“Who eats too much sugar, leading to dental trauma? Primarily the poor. Who cannot sleep because of continuing dental pain and no available dental care? Primarily the poor. Even with Medicare and Medicaid, dental care has remained a stepchild—and these programs are in jeopardy now. ‘The teeth are no match for . . . a life of poverty,’ Otto says. More teeth failure and its consequences are on their way.” —Peter Edelman
“Here’s a book that will enlighten you, upset you, and give you hope. I highly recommend it.” —Bob Herbert, Distinguished Senior Fellow at Demos and former Op-Ed columnist for the New York Times
“Mesmerizing and important. Mary Otto’s unflinching work on the miserable state of oral health in America gnaws at you like a toothache.” —Congressman Jamie Raskin (MD-8)
“Former Washington Post reporter Otto, oral health topic leader for the Association of Health Care Journalists, writes compellingly about the integral role of oral health in overall wellness and how seldom dental care is available to low-income families, Medicaid patients, and nursing home residents. Surgeon General David Satcher’s 2000 report, “Oral Health in America,” warned of a “silent epidemic.” While the biological understanding of oral health continues to evolve, access to dental care remains uneven, subject to the vagaries of state funding and “dental deserts.” Tooth decay, largely preventable, remains the most prevalent chronic disease in America. Residents who live in rural areas are particularly subject to dental health disparities. Lack of access to routine dental care led to the 2007 death of 12-year-old Deamonte Driver, of Baltimore, who suffered from a brain infection caused by an infected tooth, which could have been prevented by an $80 extraction. His death led to Congressional hearings. This eye-opening look at the abyss between medicine and dentistry, between the mouth and the rest of the body, is not just about dentistry. It is about public health and health-care economics. VERDICT Timely and highly recommended for all readers concerned about public wellness, health-care disparities and outcomes, and the rising costs of treatment. —Library Journal (★’d review)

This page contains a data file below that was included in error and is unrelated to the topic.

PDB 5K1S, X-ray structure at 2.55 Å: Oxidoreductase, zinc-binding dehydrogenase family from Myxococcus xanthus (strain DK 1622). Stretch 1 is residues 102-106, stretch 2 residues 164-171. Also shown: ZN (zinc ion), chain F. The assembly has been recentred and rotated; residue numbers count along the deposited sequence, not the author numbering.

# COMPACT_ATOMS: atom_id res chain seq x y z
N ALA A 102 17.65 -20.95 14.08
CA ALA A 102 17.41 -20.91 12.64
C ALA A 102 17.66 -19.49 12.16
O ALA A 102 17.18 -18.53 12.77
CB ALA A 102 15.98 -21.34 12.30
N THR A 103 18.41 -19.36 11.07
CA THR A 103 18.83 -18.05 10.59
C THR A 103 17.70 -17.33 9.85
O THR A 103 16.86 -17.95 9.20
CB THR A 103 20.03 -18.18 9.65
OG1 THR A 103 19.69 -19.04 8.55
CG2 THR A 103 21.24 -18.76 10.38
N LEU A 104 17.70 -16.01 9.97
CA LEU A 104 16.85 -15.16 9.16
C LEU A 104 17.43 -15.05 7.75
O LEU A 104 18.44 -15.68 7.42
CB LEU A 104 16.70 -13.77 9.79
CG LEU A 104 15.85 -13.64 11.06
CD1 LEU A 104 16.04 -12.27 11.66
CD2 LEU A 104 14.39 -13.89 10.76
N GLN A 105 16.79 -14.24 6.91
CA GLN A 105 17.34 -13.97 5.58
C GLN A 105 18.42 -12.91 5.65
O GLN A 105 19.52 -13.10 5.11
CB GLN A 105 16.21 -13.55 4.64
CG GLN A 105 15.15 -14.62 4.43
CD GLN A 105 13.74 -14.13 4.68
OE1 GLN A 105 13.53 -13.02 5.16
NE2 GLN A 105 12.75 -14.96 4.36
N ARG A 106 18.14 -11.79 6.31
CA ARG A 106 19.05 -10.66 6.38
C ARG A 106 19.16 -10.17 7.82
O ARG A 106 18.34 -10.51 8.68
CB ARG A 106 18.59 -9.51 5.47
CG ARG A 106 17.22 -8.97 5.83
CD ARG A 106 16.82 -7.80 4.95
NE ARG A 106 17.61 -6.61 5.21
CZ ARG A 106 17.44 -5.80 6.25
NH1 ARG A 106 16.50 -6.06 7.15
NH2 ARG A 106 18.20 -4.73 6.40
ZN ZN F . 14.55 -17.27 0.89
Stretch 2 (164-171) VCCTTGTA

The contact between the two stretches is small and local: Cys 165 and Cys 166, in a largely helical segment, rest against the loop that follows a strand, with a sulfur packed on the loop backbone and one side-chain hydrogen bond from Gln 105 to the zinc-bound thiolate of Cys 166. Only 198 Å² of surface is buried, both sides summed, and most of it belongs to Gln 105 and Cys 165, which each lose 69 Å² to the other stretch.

“An astute examination of the complex, insular business of oral health care. Former Washington Post journalist Otto recognizes poor oral hygiene and maintenance as a major public health problem, and she adroitly probes the ramifications of this persistent “silent epidemic of oral disease.” While those in disadvantaged communities cite affordability, accessibility, and shame as factors in their lack of dental care, the opposite can be said for more privileged socio-economic groups, in which vanity and self-consciousness inspire an obsession with teeth bleaching, porcelain veneers, and spatial alignment. “Bad teeth depersonalize the sufferer,” writes the author. “They confer the stigma of economic and even moral failure.” Aside from economic variances, Otto charts the history of American dentistry, including the astronomical educational debt of dental school students and, consequently, why more progressive dental offices are often established within wealthier enclaves. The author meticulously examines the inexplicable fragmentation of oral health from established American health care systems, the increase in emergency room dental visits by uninsured patients, and how unregulated costs, a shortage of free clinics, and plans like Medicaid further isolate poorer populations from obtaining dental care. She also addresses the widely debated medical claim directly connecting oral health to overall health. Otto presents several case studies reflecting the state of the industry, including a young Miss USA pageant contestant’s pursuit of the “Hollywood smile” and the shocking deaths of two young men from untreated dental abscesses. Though the situation is certainly a grim national concern, Otto presents hope via radical initiatives to stave off the flow of dental demand. Still, she implores, prevention and upkeep are paramount, as “people are held personally accountable for the state of their teeth in ways that they are not held accountable for many other health conditions.” A focused, well-researched depiction of the dental industry’s social and cultural relevance and its dire need for reform.” —Kirkus Reviews